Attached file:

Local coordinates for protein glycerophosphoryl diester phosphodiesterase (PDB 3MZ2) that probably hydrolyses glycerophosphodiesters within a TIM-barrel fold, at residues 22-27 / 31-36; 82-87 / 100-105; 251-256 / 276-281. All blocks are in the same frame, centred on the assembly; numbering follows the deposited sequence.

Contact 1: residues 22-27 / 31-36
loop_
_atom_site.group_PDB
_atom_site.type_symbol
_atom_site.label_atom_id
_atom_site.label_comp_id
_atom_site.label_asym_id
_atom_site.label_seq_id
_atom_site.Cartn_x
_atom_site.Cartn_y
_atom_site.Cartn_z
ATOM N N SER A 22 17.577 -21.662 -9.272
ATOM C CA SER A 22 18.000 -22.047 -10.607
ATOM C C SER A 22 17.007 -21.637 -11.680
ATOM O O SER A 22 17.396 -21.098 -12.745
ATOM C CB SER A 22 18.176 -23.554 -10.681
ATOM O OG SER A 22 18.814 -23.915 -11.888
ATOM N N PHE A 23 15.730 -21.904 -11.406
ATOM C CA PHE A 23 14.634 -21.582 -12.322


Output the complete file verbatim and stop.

Local coordinates for protein glycerophosphoryl diester phosphodiesterase (PDB 3MZ2) that probably hydrolyses glycerophosphodiesters within a TIM-barrel fold, at residues 22-27 / 31-36; 82-87 / 100-105; 251-256 / 276-281. All blocks are in the same frame, centred on the assembly; numbering follows the deposited sequence.

Contact 1: residues 22-27 / 31-36
loop_
_atom_site.group_PDB
_atom_site.type_symbol
_atom_site.label_atom_id
_atom_site.label_comp_id
_atom_site.label_asym_id
_atom_site.label_seq_id
_atom_site.Cartn_x
_atom_site.Cartn_y
_atom_site.Cartn_z
ATOM N N SER A 22 17.577 -21.662 -9.272
ATOM C CA SER A 22 18.000 -22.047 -10.607
ATOM C C SER A 22 17.007 -21.637 -11.680
ATOM O O SER A 22 17.396 -21.098 -12.745
ATOM C CB SER A 22 18.176 -23.554 -10.681
ATOM O OG SER A 22 18.814 -23.915 -11.888
ATOM N N PHE A 23 15.730 -21.904 -11.406
ATOM C CA PHE A 23 14.634 -21.582 -12.322